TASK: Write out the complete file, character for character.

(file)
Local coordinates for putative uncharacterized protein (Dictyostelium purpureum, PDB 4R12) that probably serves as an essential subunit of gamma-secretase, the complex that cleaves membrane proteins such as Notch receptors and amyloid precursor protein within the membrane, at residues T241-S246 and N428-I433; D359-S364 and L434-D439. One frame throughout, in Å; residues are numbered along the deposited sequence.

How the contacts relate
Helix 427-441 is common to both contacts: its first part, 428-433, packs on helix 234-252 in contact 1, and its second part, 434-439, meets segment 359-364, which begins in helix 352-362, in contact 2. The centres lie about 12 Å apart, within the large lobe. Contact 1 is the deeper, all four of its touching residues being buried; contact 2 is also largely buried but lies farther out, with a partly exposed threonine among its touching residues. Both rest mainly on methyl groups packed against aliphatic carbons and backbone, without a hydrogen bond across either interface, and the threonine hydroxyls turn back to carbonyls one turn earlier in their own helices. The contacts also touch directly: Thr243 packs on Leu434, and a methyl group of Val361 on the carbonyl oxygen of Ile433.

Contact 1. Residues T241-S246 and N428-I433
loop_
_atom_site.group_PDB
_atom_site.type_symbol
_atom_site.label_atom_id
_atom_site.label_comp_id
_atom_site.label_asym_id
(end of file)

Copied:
Local coordinates for putative uncharacterized protein (Dictyostelium purpureum, PDB 4R12) that probably serves as an essential subunit of gamma-secretase, the complex that cleaves membrane proteins such as Notch receptors and amyloid precursor protein within the membrane, at residues T241-S246 and N428-I433; D359-S364 and L434-D439. One frame throughout, in Å; residues are numbered along the deposited sequence.

How the contacts relate
Helix 427-441 is common to both contacts: its first part, 428-433, packs on helix 234-252 in contact 1, and its second part, 434-439, meets segment 359-364, which begins in helix 352-362, in contact 2. The centres lie about 12 Å apart, within the large lobe. Contact 1 is the deeper, all four of its touching residues being buried; contact 2 is also largely buried but lies farther out, with a partly exposed threonine among its touching residues. Both rest mainly on methyl groups packed against aliphatic carbons and backbone, without a hydrogen bond across either interface, and the threonine hydroxyls turn back to carbonyls one turn earlier in their own helices. The contacts also touch directly: Thr243 packs on Leu434, and a methyl group of Val361 on the carbonyl oxygen of Ile433.

Contact 1. Residues T241-S246 and N428-I433
loop_
_atom_site.group_PDB
_atom_site.type_symbol
_atom_site.label_atom_id
_atom_site.label_comp_id
_atom_site.label_asym_id